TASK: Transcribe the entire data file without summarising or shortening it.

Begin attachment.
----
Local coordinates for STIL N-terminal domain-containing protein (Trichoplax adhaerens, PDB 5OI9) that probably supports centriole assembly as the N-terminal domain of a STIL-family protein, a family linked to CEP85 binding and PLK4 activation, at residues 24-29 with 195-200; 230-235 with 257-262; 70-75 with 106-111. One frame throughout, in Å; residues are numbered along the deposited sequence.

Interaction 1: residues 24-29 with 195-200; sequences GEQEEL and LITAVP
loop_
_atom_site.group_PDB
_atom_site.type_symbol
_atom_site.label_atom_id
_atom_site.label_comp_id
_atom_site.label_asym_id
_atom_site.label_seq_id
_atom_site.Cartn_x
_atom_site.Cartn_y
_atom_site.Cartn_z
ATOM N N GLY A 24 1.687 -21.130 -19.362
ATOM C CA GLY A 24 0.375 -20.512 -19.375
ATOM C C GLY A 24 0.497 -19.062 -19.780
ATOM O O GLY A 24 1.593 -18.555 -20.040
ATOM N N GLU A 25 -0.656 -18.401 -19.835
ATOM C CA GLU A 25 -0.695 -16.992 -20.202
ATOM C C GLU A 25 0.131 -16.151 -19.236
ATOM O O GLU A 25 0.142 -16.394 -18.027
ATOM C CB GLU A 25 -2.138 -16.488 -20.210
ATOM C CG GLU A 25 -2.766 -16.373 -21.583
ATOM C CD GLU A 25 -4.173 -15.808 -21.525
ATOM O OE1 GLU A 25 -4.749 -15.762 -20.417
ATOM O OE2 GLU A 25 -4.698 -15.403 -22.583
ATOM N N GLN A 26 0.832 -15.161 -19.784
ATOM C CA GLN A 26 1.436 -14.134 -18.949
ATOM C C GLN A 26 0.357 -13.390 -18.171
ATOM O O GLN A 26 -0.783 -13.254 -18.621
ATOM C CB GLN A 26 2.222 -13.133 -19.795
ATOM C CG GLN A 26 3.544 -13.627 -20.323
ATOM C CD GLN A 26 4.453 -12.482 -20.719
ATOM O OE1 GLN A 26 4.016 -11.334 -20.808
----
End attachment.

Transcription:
Local coordinates for STIL N-terminal domain-containing protein (Trichoplax adhaerens, PDB 5OI9) that probably supports centriole assembly as the N-terminal domain of a STIL-family protein, a family linked to CEP85 binding and PLK4 activation, at residues 24-29 with 195-200; 230-235 with 257-262; 70-75 with 106-111. One frame throughout, in Å; residues are numbered along the deposited sequence.

Interaction 1: residues 24-29 with 195-200; sequences GEQEEL and LITAVP
loop_
_atom_site.group_PDB
_atom_site.type_symbol
_atom_site.label_atom_id
_atom_site.label_comp_id
_atom_site.label_asym_id
_atom_site.label_seq_id
_atom_site.Cartn_x
_atom_site.Cartn_y
_atom_site.Cartn_z
ATOM N N GLY A 24 1.687 -21.130 -19.362
ATOM C CA GLY A 24 0.375 -20.512 -19.375
ATOM C C GLY A 24 0.497 -19.062 -19.780
ATOM O O GLY A 24 1.593 -18.555 -20.040
ATOM N N GLU A 25 -0.656 -18.401 -19.835
ATOM C CA GLU A 25 -0.695 -16.992 -20.202
ATOM C C GLU A 25 0.131 -16.151 -19.236
ATOM O O GLU A 25 0.142 -16.394 -18.027
ATOM C CB GLU A 25 -2.138 -16.488 -20.210
ATOM C CG GLU A 25 -2.766 -16.373 -21.583
ATOM C CD GLU A 25 -4.173 -15.808 -21.525
ATOM O OE1 GLU A 25 -4.749 -15.762 -20.417
ATOM O OE2 GLU A 25 -4.698 -15.403 -22.583
ATOM N N GLN A 26 0.832 -15.161 -19.784
ATOM C CA GLN A 26 1.436 -14.134 -18.949
ATOM C C GLN A 26 0.357 -13.390 -18.171
ATOM O O GLN A 26 -0.783 -13.254 -18.621
ATOM C CB GLN A 26 2.222 -13.133 -19.795
ATOM C CG GLN A 26 3.544 -13.627 -20.323
ATOM C CD GLN A 26 4.453 -12.482 -20.719
ATOM O OE1 GLN A 26 4.016 -11.334 -20.808